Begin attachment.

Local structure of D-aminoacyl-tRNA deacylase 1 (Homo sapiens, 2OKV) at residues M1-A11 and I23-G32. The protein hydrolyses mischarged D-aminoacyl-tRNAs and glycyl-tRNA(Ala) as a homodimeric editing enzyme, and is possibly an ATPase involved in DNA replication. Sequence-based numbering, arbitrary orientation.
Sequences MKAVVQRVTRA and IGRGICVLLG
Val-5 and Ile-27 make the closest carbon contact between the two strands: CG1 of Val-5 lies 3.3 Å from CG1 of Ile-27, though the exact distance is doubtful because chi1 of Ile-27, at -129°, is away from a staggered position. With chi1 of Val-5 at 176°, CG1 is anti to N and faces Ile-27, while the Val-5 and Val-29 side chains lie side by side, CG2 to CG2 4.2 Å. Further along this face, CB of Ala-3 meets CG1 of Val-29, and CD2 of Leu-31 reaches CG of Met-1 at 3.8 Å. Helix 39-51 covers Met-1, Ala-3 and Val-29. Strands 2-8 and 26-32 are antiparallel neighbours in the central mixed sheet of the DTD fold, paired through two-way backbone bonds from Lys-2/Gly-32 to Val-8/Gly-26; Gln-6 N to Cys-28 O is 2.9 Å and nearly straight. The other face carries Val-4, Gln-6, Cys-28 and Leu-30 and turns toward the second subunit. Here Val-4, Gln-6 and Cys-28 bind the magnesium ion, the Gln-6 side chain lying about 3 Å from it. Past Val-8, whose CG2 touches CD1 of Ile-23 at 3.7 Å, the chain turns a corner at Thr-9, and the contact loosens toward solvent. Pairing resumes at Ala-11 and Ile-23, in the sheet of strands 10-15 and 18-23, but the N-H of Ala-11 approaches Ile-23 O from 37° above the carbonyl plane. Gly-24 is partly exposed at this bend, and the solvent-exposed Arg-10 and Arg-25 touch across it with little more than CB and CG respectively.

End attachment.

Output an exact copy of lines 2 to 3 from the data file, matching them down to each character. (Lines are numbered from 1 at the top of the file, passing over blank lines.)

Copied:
Sequences MKAVVQRVTRA and IGRGICVLLG
Val-5 and Ile-27 make the closest carbon contact between the two strands: CG1 of Val-5 lies 3.3 Å from CG1 of Ile-27, though the exact distance is doubtful because chi1 of Ile-27, at -129°, is away from a staggered position. With chi1 of Val-5 at 176°, CG1 is anti to N and faces Ile-27, while the Val-5 and Val-29 side chains lie side by side, CG2 to CG2 4.2 Å. Further along this face, CB of Ala-3 meets CG1 of Val-29, and CD2 of Leu-31 reaches CG of Met-1 at 3.8 Å. Helix 39-51 covers Met-1, Ala-3 and Val-29. Strands 2-8 and 26-32 are antiparallel neighbours in the central mixed sheet of the DTD fold, paired through two-way backbone bonds from Lys-2/Gly-32 to Val-8/Gly-26; Gln-6 N to Cys-28 O is 2.9 Å and nearly straight. The other face carries Val-4, Gln-6, Cys-28 and Leu-30 and turns toward the second subunit. Here Val-4, Gln-6 and Cys-28 bind the magnesium ion, the Gln-6 side chain lying about 3 Å from it. Past Val-8, whose CG2 touches CD1 of Ile-23 at 3.7 Å, the chain turns a corner at Thr-9, and the contact loosens toward solvent. Pairing resumes at Ala-11 and Ile-23, in the sheet of strands 10-15 and 18-23, but the N-H of Ala-11 approaches Ile-23 O from 37° above the carbonyl plane. Gly-24 is partly exposed at this bend, and the solvent-exposed Arg-10 and Arg-25 touch across it with little more than CB and CG respectively.